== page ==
"Like the rabbit and guinea pig, the chinchilla is a hindgut fermentor, meaning it digests much of its food in the cecum and colon (large intestine), which make up the end of the digestive tract. In the chinchilla, the cecum (“appendix” in humans) is a large blind-ended sac located at the junction of the small and large intestine. Inside the chinchilla's cecum, specific bacterial and protozoal populations aid digestion of foods. Fiber is necessary for the populations of these bacteria and protozoa to stay in balance and function properly. Fiber also stimulates gastrointestinal motility, which allows ingested food to move along properly for normal digestion.

"Without fiber, the gastrointestinal tract slows down, resulting in changes in cecal pH, fermentation capabilities and microorganism populations. Over time, these disruptive changes can result in various forms of chinchilla indigestion: gastrointestinal stasis, constipation or diarrhea. The chinchilla with gastrointestinal stasis will be anorexic or have a reduced appetite and will produce very small stools or none at all. The chinchilla with constipation will strain to defecate, and the few fecal pellets passed are thin, short, round and occasionally blood-stained. The chinchilla with diarrhea may or may not have a reduced appetite and will pass soft stools that frequently mat the fur around the anus. Again, these forms of chinchilla gastrointestinal upset are commonly associated with inappropriate diets – that is, diets that contain excess amounts of grains, seeds and / or fresh greens without sufficient roughage or fiber."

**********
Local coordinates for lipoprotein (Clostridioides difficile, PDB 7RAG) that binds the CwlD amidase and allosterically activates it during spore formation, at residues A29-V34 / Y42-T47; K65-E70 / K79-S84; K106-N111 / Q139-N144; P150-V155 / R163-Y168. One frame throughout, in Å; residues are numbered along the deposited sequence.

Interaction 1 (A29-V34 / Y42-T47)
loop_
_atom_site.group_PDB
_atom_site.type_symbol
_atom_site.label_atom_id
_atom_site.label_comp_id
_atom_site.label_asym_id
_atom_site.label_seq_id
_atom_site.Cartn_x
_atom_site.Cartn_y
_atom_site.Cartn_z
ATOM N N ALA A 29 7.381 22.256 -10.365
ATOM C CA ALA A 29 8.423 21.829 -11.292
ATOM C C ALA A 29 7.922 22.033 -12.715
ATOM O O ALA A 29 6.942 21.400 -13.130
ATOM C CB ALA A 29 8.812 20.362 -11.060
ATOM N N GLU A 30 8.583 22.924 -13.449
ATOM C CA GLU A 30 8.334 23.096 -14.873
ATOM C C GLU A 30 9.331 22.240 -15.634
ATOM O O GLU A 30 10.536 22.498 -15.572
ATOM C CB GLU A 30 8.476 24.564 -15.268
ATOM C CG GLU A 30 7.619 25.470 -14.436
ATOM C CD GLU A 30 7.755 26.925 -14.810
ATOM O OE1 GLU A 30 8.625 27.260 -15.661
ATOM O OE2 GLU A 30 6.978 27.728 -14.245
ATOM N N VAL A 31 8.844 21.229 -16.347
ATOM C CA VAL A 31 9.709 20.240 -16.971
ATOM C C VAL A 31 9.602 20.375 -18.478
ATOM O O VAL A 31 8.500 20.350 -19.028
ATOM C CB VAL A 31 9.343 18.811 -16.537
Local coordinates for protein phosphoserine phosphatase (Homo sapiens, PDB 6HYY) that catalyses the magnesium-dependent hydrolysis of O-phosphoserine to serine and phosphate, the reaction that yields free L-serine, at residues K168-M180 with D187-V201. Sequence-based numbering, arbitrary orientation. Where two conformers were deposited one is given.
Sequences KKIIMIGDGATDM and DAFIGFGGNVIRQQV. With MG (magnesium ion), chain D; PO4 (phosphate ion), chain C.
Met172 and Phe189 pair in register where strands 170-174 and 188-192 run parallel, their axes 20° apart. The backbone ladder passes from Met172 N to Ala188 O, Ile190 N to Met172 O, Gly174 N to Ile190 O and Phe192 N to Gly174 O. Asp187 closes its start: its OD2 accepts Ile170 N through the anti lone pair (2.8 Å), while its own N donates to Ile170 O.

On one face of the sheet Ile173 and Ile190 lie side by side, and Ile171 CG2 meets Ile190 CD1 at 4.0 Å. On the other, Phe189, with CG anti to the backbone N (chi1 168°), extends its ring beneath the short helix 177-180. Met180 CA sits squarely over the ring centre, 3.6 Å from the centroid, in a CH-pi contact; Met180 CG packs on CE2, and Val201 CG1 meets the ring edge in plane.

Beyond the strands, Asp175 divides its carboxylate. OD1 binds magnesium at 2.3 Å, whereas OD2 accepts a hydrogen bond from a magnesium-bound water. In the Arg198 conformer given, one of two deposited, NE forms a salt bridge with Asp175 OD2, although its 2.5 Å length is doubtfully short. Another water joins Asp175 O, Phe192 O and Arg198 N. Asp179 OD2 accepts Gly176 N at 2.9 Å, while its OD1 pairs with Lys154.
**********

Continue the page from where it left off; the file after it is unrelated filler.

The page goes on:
Bloat (acute indigestion)

Severe stress (even without dietary changes) can be a predisposing factor for bloat, but the primary cause is digestive (and often treat related), as detailed in the internet articles and book excerpts below. Bloat can be successfully treated with the medications available today, but this is a serious condition that can also be deadly. If your chin is listless and cowering in pain, avoiding movement except when absolutely necessary, or has drawn in his sides around his haunches in reaction to the pain, then he may have bloat and needs to see an exotics specialist vet immediately. Be sure that the vet prescribes a painkiller, because bloat is painful and the chin could succumb from pain alone.